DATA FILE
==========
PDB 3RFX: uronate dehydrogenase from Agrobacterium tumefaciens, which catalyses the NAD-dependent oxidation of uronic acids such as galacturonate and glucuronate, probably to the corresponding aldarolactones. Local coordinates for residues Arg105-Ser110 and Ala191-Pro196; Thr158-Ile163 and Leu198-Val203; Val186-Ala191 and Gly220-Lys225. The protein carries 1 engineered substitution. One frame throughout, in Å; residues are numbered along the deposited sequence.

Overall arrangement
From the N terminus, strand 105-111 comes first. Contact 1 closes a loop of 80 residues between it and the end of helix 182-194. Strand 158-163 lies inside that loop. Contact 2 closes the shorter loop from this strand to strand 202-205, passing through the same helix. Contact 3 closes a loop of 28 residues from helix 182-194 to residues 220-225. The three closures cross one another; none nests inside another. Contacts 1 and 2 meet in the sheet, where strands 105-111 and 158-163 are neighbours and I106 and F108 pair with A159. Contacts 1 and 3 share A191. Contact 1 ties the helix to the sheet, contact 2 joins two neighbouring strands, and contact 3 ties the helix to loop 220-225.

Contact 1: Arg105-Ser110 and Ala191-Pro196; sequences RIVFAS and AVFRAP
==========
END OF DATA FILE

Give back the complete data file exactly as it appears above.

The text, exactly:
PDB 3RFX: uronate dehydrogenase from Agrobacterium tumefaciens, which catalyses the NAD-dependent oxidation of uronic acids such as galacturonate and glucuronate, probably to the corresponding aldarolactones. Local coordinates for residues Arg105-Ser110 and Ala191-Pro196; Thr158-Ile163 and Leu198-Val203; Val186-Ala191 and Gly220-Lys225. The protein carries 1 engineered substitution. One frame throughout, in Å; residues are numbered along the deposited sequence.

Overall arrangement
From the N terminus, strand 105-111 comes first. Contact 1 closes a loop of 80 residues between it and the end of helix 182-194. Strand 158-163 lies inside that loop. Contact 2 closes the shorter loop from this strand to strand 202-205, passing through the same helix. Contact 3 closes a loop of 28 residues from helix 182-194 to residues 220-225. The three closures cross one another; none nests inside another. Contacts 1 and 2 meet in the sheet, where strands 105-111 and 158-163 are neighbours and I106 and F108 pair with A159. Contacts 1 and 3 share A191. Contact 1 ties the helix to the sheet, contact 2 joins two neighbouring strands, and contact 3 ties the helix to loop 220-225.

Contact 1: Arg105-Ser110 and Ala191-Pro196; sequences RIVFAS and AVFRAP